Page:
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 Showing 1-20 of 136 Articles
Original Investigation  FREE
Vlad V. Simianu, MD, MPH; Alessandro Fichera, MD; Amir L. Bastawrous, MD, MBA; Giana H. Davidson, MD, MPH; Michael G. Florence, MD; Richard C. Thirlby, MD; David R. Flum, MD, MPH
Includes: Supplemental Content

Importance  Despite professional recommendations to delay elective colon resection for patients with uncomplicated diverticulitis, early surgery (after <3 preceding episodes) appears to be common. Several factors have been suggested to contribute to early surgery, including increasing numbers of younger patients, a lower threshold to operate laparoscopically, and ...

Invited Commentary: Improving Treatment of Uncomplicated Diverticulitis; James Fleshman, MD
Original Investigation 
Lance E. Davidson, PhD; Ted D. Adams, PhD, MPH; Jaewhan Kim, PhD; Jessica L. Jones, MD, MSPH; Mia Hashibe, PhD; David Taylor, PhD; Tapan Mehta, PhD; Rodrick McKinlay, MD; Steven C. Simper, MD; Sherman C. Smith, MD; Steven C. Hunt, PhD
Includes: Supplemental Content

Importance  Bariatric surgery is effective in reducing all-cause and cause-specific long-term mortality. Whether the long-term mortality benefit of surgery applies to all ages at which surgery is performed is not known.

Objective  To examine whether gastric bypass surgery is equally effective in reducing mortality in groups ...

Invited Commentary: Age-Related Mortality After Gastric Bypass Surgery; Malcolm K. Robinson, MD
Invited Commentary 
James Fleshman, MD

We continue to struggle with the perfect definition of the indication for an elective operation in the patient with diverticulitis. Simianu et al,1 in their review of the MarketScan Commercial Claims and Encounters Database, have attempted to determine the influences that drive early and late operation on ...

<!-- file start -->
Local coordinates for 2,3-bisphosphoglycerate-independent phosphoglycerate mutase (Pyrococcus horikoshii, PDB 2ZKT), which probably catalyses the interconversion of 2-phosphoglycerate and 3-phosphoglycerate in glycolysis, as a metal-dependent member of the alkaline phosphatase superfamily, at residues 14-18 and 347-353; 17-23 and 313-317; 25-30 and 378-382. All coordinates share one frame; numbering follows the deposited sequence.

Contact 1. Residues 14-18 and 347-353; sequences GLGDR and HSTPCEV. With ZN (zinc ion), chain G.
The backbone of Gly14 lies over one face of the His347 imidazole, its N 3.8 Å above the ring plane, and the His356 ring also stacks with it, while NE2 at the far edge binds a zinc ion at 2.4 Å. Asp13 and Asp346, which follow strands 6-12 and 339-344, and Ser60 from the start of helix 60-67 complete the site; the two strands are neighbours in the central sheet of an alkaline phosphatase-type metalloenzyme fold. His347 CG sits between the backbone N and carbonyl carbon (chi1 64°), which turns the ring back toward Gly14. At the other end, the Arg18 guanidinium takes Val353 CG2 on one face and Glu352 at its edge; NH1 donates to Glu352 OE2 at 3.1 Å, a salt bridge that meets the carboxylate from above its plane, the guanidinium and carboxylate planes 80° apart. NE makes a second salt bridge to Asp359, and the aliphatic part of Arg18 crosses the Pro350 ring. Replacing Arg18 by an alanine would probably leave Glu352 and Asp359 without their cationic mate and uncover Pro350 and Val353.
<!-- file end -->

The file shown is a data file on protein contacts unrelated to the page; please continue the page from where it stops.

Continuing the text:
Invited Commentary 
Malcolm K. Robinson, MD

Young adults are generally thought to be the least risky operative candidates for elective surgery, whereas older individuals may be considered too risky. In this issue of JAMA Surgery, Davidson et al1 challenge these notions for patients undergoing gastric bypass surgery.

Research Letter 
Peter C. Minneci, MD, MHSc; Kristine M. Nacion, MPH; Daniel L. Lodwick, MD, MS; Jennifer N. Cooper, MS, PhD; Katherine J. Deans, MD, MHSc

This study discusses the effect of stakeholder involvement in an ongoing randomized clinical trial of pediatric appendicitis.

Comment & Response 
Vakhtang Tchantchaleishvili, MD; William Hallinan, RN, MS; H. Todd Massey, MD

In Reply In their comments on our recent Viewpoint,1 Garan et al and Fiedler et al have highlighted the institutional commitment needed to provide timely and comprehensive care for patients with acute myocardial infarction with cardiogenic shock (AMICS). Indeed, a 24/7 multidisciplinary “Shock Team” should be an ...

Comment & Response 
Arthur Reshad Garan, MD; Ajay Kirtane, MD, SM; Hiroo Takayama, MD, PhD

To the Editor We read with great interest the Viewpoint by Tchantchaleishvili et al1 calling for organized statewide networks for the management of acute myocardial infarction–related cardiogenic shock. We applaud the authors’ insights into one of the major current challenges in cardiovascular care. Despite advances in the ...

Comment & Response 
Amy G. Fiedler, MD; Tae H. Song, MD; David A. D’Alessandro, MD

To the Editor The Viewpoint by Tchantchaleishvili et al1 calling for organized statewide networks for the management of acute myocardial infarction–related cardiogenic shock brings to attention the critical need for multidisciplinary, multicenter, coordinated efforts to treat and manage patients presenting with cardiogenic shock. This is a timely ...

Todd A. Jaffe, BBA; Steven J. Hasday, BS; Justin B. Dimick, MD, MPH

This Viewpoint explores the limits of the methods used in the Surgeon Scorecard, uses laparoscopic cholecystectomy data to illustrate the inherent statistical challenges the Scorecard faces, and suggests improvements for future surgical performance assessments.

Original Investigation 
Lynne Moore, PhD; François Lauzier, MD, MSc, FRCPC; Henry T. Stelfox, MD, PhD, FRCPC; John Kortbeek, MD, FRCSC; Richard Simons, MA, FRCSC; Simon Berthelot, MD, MSc, FRPCP; Julien Clément, MD, FRCSC; Gilles Bourgeois, MD; Alexis F. Turgeon, MD, MSc, FRCPC
Includes: Supplemental Content